Canadian officials are "waiting anxiously" to see what American officials decide to do, according to Dr. Theresa Tam.
Federal government officials are trying to get people with mixed vaccines recognized as fully vaccinated by the U.S. and discussions are also happening with other nations around the world.
Dr. Theresa Tam said that Canada has presented information to the U.S. on how mixed vaccine doses and stretched intervals between doses are working here along with data about efficacy and safety, particularly for an AstraZeneca dose followed by an mRNA vaccine dose.
"We are hard at it," Tam said. "We are waiting anxiously to see what they will be doing at their end but let's just say we have left no stone unturned to advocate for the vaccine schedules here."
The U.S. is planning to relax travel restrictions and let in fully vaccinated international visitors starting in November. It's reported that travellers who aren't American citizens will have to show proof of vaccination and a negative test.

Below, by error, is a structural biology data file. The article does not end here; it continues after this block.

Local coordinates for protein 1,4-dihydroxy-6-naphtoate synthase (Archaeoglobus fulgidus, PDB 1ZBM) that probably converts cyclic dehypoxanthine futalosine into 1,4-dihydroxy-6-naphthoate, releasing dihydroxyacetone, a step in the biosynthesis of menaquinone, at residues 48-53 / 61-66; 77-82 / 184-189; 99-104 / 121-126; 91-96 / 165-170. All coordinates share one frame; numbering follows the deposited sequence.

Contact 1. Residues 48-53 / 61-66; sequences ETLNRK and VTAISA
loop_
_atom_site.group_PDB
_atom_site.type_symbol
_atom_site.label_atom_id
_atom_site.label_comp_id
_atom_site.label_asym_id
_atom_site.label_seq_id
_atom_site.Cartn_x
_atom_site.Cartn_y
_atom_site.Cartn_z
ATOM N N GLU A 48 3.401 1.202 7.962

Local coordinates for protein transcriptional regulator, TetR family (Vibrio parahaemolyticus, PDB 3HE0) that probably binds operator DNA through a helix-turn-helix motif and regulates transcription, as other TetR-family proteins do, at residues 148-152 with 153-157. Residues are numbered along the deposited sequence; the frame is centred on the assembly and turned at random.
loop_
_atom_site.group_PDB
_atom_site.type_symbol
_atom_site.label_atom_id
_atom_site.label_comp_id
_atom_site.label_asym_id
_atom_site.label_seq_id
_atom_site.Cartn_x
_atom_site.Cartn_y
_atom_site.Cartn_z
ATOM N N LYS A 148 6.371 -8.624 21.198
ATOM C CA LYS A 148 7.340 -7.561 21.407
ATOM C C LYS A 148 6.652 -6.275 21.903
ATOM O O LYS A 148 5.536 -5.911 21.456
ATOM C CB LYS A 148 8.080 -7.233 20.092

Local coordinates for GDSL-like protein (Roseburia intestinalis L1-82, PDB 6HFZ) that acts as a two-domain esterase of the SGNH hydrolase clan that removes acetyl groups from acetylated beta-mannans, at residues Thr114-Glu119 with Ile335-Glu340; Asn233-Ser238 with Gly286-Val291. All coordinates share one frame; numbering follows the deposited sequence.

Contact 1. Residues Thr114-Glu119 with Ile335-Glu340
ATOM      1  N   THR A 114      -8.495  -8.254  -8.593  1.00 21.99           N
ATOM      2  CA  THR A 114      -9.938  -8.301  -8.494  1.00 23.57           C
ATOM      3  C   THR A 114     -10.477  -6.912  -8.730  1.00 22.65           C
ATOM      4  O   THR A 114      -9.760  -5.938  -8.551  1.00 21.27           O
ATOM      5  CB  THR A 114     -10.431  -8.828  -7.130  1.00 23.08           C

However, those updated rules don't apply to Canadians crossing the land border just yet. The U.S. is still restricting non-essential travel at the land borders with Canada until at least October 21.
For other countries around the world, Canada's top doctor said that officials have been in contact with sun destinations and European countries. That includes the U.K., which now recognizes mixed dose schedules as fully vaccinated.
Tam said more than a dozen countries in Europe use a mixed series of vaccines just like Canada and that vaccination status being recognized "shouldn't be a problem." However, she is reminding everyone to check the requirements for specific countries before travelling.
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